Error Correction Model (ECM) the initial hypothesis: industrial production in the form of fixed-base index (IP05) is growing over time at more or less constant rate and fluctuations around the trend (time) are changing in dependence on the balance statistics from business tendency surveys (BBTS) or Residuals obtained from estimation of long-term relationship defined this way are tested on stationarity by Augmented Dickey-Fuller (ADF) test of unit root.
ARIMA and ARIMAX models ARIMA combines three processes: AutoRegressive (AR), dIfferences (I) and Moving Average (MA) The resulting general linear model is in the following form: are autoregressive parameters (i=1,…,p), θ j are moving average parameters (j=1,…,q), Z t is obtained by differencing original time series d-times, a t is white noise component. Very strong seasonality of both analyzed time series indicates the need of seasonal ARIMA models (or SARIMA models) and they are denoted as ARIMA(p,d,q)(P,D,Q)s where (P,D,Q) are the parameters of seasonal part of the model based on the same principles as the non-seasonal part and s represents the seasonality. ARIMAX models are ARIMA models with eXogenous variables (X). In this case ARIMA modelling identification is applied to residual series from the regression model (these residuals should be stationary). Exogenous variables in our case are balances from BTS.
Industry production index The time series of industrial production index (IPI) was increasing almost all the time regardless the trend break in the end of 2008. In the whole analyzed period the average monthly growth rate was approximately 5.8% year-on-year. The industrial confidence indicator (ICI) - composed of 3 balances: order books, stocks of finished products and production expectations - was proved as the main explanatory variable for models of industrial production index.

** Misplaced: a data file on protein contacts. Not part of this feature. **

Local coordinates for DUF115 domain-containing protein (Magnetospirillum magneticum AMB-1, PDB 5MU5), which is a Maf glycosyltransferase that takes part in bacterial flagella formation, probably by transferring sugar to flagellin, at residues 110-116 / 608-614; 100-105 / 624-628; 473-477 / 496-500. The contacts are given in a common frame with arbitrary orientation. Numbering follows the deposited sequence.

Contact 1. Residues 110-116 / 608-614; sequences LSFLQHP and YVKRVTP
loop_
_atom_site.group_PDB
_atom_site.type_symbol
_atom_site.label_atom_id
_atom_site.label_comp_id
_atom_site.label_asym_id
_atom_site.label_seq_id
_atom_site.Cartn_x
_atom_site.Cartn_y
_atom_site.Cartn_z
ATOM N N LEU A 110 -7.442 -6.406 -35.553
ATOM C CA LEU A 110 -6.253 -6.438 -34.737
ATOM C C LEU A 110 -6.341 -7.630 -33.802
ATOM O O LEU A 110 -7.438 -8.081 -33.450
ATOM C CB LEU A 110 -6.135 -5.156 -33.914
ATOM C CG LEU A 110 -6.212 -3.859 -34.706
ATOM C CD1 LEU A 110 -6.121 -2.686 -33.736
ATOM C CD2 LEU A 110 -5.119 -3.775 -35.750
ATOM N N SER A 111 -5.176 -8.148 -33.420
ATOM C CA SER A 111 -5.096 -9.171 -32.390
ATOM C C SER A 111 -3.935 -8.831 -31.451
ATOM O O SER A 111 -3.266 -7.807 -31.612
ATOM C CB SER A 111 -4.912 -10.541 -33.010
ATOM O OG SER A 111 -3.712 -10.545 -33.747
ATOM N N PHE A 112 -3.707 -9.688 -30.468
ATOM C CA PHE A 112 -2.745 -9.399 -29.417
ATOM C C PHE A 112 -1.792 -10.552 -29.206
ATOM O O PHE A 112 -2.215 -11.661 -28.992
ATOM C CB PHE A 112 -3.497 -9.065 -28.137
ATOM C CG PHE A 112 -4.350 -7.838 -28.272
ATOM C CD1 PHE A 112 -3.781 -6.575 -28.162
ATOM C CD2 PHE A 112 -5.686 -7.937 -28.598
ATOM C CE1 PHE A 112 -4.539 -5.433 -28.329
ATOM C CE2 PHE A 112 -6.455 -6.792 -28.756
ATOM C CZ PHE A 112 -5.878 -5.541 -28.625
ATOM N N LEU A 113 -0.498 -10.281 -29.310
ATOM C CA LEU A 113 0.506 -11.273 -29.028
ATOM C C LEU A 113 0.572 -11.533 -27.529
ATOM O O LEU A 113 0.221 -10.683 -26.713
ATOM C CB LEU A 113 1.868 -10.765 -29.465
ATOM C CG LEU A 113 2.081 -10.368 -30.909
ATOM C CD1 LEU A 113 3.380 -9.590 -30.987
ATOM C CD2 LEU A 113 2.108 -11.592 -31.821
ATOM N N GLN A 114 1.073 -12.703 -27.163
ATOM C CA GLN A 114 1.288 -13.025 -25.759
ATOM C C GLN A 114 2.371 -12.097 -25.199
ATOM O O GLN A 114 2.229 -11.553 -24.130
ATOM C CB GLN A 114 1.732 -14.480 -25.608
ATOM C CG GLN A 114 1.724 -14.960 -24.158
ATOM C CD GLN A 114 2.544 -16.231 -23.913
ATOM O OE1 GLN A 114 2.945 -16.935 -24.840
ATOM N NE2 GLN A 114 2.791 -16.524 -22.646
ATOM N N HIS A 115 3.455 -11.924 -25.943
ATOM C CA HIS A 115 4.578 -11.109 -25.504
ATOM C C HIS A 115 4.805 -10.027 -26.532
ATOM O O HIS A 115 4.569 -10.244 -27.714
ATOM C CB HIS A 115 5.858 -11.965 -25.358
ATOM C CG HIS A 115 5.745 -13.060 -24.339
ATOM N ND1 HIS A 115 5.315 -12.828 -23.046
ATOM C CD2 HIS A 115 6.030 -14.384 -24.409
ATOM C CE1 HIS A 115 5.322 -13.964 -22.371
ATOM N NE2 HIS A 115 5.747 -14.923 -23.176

Industry production index – Error correction model The long-term relation: LOG(IPI)=4.248+0.006*TIME+0.007*ICI(-1) explains almost 88% of variability for the dependent variable and its residuals are stationary. The short-term relation: DLOG(IPI)=0.002*D(ICI(-1))-0.382*RESID_LT- 1)+0.048*D(SD3)+0.031*D(SD6)-0.04*D(SD8)+0.056*D(SD10)+0.067*D(SD11) where RESID_LT are residuals from the long-term relation and SD i are seasonal variables. The estimated EC model explains about 60% of variability for the dependent variable. The parameter of error correction term represents how much of the imbalance from the previous month is being corrected this month, so it is 38% of imbalance in this case. The Durbin-Watson statistic (2.26) confirms that there is no autocorrelation in the model. Conclusions: - industrial confidence indicator is statistically significant for explaining of deviations of industrial production index from its long-term trend being approximated by linear trend; - industrial confidence indicator is statistically significant from short-term view as well.